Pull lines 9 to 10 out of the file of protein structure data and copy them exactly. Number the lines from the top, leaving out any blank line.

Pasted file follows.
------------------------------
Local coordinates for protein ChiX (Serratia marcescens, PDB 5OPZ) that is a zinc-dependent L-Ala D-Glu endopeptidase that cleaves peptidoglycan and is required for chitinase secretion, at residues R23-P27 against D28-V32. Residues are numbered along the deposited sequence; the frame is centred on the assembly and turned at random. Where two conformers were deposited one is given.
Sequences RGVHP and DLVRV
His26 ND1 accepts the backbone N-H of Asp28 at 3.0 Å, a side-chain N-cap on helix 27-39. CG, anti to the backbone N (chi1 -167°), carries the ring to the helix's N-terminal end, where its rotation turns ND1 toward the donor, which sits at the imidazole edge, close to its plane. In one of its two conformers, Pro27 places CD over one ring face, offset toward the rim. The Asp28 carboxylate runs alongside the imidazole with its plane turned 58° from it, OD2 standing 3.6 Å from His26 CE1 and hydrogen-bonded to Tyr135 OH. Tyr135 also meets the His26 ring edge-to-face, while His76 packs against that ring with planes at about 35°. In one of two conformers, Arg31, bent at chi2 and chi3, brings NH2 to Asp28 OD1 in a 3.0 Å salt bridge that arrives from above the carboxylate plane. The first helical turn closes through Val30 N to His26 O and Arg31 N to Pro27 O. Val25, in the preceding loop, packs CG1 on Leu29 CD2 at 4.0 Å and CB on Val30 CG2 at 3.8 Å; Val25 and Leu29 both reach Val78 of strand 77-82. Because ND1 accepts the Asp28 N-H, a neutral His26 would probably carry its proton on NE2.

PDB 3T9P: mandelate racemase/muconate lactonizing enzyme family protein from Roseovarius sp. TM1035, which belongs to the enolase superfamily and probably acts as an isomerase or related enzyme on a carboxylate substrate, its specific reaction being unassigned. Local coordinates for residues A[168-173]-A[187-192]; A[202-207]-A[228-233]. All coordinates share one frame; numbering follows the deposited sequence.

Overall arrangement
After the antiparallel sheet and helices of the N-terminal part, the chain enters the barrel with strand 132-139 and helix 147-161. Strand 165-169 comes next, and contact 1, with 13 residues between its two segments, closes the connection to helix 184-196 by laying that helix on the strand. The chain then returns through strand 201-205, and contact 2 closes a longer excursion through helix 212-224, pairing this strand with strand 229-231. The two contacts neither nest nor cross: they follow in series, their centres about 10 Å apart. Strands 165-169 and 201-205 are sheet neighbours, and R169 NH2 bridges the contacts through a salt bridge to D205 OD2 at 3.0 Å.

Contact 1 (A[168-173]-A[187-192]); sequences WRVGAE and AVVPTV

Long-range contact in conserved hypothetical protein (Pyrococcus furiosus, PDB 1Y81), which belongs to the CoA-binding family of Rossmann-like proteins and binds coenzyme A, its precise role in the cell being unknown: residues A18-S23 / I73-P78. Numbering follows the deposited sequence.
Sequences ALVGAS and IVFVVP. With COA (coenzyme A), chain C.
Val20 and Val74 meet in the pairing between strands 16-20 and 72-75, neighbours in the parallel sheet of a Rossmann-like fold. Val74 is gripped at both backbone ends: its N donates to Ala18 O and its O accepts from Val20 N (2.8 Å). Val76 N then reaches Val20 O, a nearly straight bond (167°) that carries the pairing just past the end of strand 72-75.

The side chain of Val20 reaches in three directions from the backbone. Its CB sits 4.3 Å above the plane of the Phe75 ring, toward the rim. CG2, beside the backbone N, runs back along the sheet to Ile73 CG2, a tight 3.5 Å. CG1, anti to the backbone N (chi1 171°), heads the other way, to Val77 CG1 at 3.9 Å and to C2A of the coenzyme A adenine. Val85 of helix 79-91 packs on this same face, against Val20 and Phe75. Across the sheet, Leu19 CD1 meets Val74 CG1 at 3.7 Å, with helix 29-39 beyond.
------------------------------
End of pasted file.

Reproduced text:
Sequences ALVGAS and IVFVVP. With COA (coenzyme A), chain C.
Val20 and Val74 meet in the pairing between strands 16-20 and 72-75, neighbours in the parallel sheet of a Rossmann-like fold. Val74 is gripped at both backbone ends: its N donates to Ala18 O and its O accepts from Val20 N (2.8 Å). Val76 N then reaches Val20 O, a nearly straight bond (167°) that carries the pairing just past the end of strand 72-75.